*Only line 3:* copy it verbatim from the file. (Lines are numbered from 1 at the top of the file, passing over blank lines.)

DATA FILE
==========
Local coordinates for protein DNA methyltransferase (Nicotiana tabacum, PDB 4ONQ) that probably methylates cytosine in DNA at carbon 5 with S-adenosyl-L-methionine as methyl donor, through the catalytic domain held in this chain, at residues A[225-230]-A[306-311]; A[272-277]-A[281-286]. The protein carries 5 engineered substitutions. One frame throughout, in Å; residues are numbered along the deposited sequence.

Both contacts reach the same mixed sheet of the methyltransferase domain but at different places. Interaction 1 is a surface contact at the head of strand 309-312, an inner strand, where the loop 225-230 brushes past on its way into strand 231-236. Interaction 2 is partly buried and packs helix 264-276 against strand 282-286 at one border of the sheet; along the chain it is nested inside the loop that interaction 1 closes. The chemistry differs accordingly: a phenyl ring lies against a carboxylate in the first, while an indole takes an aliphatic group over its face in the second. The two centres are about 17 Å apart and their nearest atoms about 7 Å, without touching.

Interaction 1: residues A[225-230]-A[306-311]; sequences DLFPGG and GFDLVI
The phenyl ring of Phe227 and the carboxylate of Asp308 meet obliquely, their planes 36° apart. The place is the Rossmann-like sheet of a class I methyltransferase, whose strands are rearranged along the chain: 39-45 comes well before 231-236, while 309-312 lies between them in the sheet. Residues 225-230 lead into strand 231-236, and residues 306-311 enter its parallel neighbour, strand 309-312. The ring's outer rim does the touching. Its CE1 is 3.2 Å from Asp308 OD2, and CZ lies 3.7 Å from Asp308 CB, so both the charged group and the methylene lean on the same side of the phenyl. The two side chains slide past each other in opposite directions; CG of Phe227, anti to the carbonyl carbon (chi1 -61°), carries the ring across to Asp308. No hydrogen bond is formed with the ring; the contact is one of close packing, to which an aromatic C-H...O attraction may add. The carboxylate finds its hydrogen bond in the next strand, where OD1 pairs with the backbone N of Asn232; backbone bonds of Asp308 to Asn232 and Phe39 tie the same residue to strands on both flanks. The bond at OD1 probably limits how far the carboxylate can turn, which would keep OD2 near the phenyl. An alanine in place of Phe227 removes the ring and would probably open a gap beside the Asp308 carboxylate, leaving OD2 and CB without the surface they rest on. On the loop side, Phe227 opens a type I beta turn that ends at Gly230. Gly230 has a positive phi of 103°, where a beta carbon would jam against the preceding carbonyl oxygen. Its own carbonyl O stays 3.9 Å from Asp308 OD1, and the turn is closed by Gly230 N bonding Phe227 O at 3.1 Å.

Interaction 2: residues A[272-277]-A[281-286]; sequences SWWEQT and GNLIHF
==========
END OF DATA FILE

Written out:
Interaction 1: residues A[225-230]-A[306-311]; sequences DLFPGG and GFDLVI